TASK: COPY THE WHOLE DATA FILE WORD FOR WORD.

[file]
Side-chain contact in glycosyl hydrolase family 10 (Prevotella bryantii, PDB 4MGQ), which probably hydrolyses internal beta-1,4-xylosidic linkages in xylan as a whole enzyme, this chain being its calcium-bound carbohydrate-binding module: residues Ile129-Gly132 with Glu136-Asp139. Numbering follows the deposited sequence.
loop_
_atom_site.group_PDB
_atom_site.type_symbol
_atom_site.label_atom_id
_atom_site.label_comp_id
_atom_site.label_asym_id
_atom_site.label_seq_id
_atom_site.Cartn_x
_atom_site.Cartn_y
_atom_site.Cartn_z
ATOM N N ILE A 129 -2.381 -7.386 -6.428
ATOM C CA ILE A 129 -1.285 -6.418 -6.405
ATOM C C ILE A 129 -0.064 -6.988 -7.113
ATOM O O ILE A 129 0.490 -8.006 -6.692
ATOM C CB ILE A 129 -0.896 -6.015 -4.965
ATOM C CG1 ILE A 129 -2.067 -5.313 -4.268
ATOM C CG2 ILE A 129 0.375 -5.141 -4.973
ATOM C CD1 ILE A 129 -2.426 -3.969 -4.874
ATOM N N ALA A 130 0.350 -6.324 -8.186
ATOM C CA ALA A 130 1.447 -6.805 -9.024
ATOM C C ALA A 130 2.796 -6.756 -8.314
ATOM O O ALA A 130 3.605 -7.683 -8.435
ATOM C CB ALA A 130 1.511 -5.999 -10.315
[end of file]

Side-chain contact in glycosyl hydrolase family 10 (Prevotella bryantii, PDB 4MGQ), which probably hydrolyses internal beta-1,4-xylosidic linkages in xylan as a whole enzyme, this chain being its calcium-bound carbohydrate-binding module: residues Ile129-Gly132 with Glu136-Asp139. Numbering follows the deposited sequence.
loop_
_atom_site.group_PDB
_atom_site.type_symbol
_atom_site.label_atom_id
_atom_site.label_comp_id
_atom_site.label_asym_id
_atom_site.label_seq_id
_atom_site.Cartn_x
_atom_site.Cartn_y
_atom_site.Cartn_z
ATOM N N ILE A 129 -2.381 -7.386 -6.428
ATOM C CA ILE A 129 -1.285 -6.418 -6.405
ATOM C C ILE A 129 -0.064 -6.988 -7.113
ATOM O O ILE A 129 0.490 -8.006 -6.692
ATOM C CB ILE A 129 -0.896 -6.015 -4.965
ATOM C CG1 ILE A 129 -2.067 -5.313 -4.268
ATOM C CG2 ILE A 129 0.375 -5.141 -4.973
ATOM C CD1 ILE A 129 -2.426 -3.969 -4.874
ATOM N N ALA A 130 0.350 -6.324 -8.186
ATOM C CA ALA A 130 1.447 -6.805 -9.024
ATOM C C ALA A 130 2.796 -6.756 -8.314
ATOM O O ALA A 130 3.605 -7.683 -8.435
ATOM C CB ALA A 130 1.511 -5.999 -10.315